From Sarah Kay, “Postcards”

“I had already fallen in love
with far too many postage stamps
when you appeared on my doorstep
wearing nothing but a postcards promise,
no, appear is the wrong word –
is there a word for sucker punching someone in the heart?
Is there a word for when you’re sitting at the bottom of a roller coaster
and you realize the climb is coming
that you know what the climb means
that you can already feel the flip in your stomach from the fall
before you’ve even moved,
is there a word for that?
There should be.

You can only fit so many words in a postcard,
only so many in a phone call,
only so many into space
before you forget that sometimes words
are used for things other than filing emptiness;
it is hard to build a body out of words, I have tried –
we have both tried.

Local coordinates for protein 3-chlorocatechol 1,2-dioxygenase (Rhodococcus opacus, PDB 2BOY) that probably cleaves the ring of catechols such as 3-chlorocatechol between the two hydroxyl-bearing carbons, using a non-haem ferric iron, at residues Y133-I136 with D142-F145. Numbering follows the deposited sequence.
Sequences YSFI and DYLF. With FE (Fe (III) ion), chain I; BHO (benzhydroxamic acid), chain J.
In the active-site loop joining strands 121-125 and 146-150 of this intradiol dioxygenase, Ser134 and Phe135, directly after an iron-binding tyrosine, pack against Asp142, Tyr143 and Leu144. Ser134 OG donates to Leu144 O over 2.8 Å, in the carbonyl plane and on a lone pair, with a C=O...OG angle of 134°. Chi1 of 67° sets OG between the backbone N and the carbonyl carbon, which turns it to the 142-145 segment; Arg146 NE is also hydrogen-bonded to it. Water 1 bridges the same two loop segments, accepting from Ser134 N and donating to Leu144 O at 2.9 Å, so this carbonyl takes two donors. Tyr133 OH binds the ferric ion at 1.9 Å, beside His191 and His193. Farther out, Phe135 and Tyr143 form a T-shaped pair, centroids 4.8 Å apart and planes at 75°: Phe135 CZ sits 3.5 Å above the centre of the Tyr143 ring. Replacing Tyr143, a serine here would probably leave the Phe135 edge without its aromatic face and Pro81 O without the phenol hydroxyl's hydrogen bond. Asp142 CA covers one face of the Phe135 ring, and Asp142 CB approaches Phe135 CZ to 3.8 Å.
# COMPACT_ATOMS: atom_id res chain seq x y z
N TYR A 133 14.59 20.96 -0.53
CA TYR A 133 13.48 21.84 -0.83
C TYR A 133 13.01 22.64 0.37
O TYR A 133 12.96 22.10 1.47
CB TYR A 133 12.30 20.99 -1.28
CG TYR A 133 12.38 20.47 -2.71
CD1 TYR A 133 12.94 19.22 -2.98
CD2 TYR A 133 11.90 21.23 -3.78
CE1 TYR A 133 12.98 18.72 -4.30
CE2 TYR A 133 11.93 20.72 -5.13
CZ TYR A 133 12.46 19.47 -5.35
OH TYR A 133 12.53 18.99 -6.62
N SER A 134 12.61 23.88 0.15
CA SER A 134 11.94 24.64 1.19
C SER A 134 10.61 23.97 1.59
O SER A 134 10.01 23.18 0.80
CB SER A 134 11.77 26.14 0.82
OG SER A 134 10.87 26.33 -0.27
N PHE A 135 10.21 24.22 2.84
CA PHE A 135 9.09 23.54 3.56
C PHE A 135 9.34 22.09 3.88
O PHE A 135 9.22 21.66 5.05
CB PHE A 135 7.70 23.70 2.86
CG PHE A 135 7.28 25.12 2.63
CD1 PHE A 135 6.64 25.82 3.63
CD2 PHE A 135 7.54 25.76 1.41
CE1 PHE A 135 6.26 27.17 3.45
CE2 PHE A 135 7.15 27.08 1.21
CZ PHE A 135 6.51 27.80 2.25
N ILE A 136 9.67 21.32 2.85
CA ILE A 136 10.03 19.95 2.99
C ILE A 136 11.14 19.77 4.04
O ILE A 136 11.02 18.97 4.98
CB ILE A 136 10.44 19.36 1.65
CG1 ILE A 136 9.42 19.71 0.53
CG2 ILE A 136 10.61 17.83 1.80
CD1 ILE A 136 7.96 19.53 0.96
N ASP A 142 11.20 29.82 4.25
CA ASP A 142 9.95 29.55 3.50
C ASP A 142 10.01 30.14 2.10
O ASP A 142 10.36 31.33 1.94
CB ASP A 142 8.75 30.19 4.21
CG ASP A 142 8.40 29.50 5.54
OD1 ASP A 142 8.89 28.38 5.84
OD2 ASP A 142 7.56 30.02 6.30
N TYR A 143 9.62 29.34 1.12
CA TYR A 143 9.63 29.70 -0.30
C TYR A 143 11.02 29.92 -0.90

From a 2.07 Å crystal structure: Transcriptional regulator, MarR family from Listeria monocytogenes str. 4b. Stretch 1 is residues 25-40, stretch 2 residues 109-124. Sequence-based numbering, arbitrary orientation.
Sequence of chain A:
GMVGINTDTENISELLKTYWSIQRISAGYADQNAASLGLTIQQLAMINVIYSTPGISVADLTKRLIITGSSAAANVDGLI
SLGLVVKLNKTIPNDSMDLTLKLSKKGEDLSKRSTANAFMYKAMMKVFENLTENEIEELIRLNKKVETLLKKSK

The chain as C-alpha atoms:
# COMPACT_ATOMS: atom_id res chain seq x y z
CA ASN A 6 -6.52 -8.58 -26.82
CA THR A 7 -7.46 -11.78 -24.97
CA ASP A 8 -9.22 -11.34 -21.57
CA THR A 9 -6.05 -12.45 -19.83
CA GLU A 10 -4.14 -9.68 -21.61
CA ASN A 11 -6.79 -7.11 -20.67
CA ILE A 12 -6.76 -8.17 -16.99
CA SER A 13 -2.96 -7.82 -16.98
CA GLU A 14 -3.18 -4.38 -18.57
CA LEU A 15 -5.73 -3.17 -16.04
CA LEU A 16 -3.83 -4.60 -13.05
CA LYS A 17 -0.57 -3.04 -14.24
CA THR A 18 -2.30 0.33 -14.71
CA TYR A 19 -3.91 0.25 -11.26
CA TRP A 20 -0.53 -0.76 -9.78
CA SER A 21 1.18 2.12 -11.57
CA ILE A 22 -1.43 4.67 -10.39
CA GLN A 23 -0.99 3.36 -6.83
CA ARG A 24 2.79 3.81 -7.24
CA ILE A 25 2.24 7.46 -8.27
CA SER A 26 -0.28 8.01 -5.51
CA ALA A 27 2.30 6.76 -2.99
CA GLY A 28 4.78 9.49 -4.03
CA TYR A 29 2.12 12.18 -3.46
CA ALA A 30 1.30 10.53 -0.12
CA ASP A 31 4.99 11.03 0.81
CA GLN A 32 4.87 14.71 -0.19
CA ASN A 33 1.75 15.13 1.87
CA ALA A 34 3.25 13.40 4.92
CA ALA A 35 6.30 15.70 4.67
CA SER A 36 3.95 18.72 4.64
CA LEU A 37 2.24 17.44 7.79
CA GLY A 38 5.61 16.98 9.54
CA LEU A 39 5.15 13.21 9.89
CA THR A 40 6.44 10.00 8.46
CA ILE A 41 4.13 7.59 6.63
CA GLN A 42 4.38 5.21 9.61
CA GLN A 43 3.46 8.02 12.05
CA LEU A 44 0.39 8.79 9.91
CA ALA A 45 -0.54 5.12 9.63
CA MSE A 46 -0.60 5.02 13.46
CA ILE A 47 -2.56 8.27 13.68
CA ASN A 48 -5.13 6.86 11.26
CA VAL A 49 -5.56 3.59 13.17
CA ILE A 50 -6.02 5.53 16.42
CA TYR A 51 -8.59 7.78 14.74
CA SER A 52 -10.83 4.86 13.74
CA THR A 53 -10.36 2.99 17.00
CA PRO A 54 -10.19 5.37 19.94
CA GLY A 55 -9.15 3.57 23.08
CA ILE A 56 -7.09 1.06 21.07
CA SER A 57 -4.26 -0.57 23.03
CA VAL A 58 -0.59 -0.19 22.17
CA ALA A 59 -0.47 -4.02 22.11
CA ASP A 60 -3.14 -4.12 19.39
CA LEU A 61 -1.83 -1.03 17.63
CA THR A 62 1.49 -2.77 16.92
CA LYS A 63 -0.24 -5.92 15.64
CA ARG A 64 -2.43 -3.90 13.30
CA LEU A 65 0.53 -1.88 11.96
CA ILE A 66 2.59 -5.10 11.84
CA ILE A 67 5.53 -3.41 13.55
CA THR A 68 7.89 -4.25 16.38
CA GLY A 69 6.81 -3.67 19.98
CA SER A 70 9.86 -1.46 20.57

Instead of laying your head against my chest
I tell you about the boy who lives downstairs from me
who stays up all night long practicing his drum set;
the neighbors have complained, they have busy days tomorrow,
but he keeps on thumping through the night
convinced, I think, that practice makes perfect.

Instead of holding my hand
you tell me about the sandwich you made for lunch today,
how the pickles fit so perfectly against the lettuce –
practice does not make perfect,
practice makes permanent;
repeat the same mistakes over and over
and you don’t get any closer to Carnegie Hall,
even I know that;
repeat the same mistakes over and over
and you don’t get any closer –
you never get any closer.

Is there a word for the moment you win tug of war?
When the weight gives
and all the extra rope comes tumbling towards you
and even though you’ve won
you sill wind up with muddy knees and scratches on your hands,
is there a word for that?
I wish there was,
I would have said it when we were finally alone on your couch,
neither one of us with anything left to say.

Still now, I send letters into space
hoping that some mail man somewhere will track you down
and recognize you from my poems,
that he will place the stack of them in your hands and tell you,
‘there’s the girl who still writes you,
she doesn’t know how not to.'”


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